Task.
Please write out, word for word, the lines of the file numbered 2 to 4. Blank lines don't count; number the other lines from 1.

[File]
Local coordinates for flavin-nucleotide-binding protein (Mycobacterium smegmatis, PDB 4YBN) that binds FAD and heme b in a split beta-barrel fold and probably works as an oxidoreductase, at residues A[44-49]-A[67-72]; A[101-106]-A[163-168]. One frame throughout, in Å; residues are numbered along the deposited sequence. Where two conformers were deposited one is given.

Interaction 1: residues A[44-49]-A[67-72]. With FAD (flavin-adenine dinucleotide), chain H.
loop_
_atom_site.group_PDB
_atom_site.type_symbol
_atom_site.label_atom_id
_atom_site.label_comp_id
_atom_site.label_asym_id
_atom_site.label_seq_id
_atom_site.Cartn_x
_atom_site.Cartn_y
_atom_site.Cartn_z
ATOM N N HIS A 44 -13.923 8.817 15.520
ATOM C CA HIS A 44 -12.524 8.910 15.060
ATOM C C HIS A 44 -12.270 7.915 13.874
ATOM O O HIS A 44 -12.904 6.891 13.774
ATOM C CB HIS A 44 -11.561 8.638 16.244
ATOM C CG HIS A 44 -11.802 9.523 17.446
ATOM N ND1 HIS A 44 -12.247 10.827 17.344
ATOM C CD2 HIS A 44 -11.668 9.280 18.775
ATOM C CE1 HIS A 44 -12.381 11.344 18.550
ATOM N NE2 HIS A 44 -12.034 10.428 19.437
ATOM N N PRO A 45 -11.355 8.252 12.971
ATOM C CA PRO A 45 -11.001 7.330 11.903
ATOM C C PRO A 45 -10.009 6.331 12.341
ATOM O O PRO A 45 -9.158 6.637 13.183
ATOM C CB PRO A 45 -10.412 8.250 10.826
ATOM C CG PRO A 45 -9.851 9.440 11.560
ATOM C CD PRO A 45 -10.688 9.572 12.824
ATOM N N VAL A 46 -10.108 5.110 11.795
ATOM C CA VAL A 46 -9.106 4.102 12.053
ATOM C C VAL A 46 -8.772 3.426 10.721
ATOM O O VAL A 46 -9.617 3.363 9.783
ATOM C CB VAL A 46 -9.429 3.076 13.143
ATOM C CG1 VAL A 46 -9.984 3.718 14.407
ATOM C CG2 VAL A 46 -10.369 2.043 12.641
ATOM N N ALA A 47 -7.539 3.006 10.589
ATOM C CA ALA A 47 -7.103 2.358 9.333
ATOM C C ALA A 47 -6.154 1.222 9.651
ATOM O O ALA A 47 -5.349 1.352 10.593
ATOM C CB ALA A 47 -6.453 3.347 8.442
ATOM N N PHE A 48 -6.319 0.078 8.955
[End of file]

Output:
Interaction 1: residues A[44-49]-A[67-72]. With FAD (flavin-adenine dinucleotide), chain H.
loop_
_atom_site.group_PDB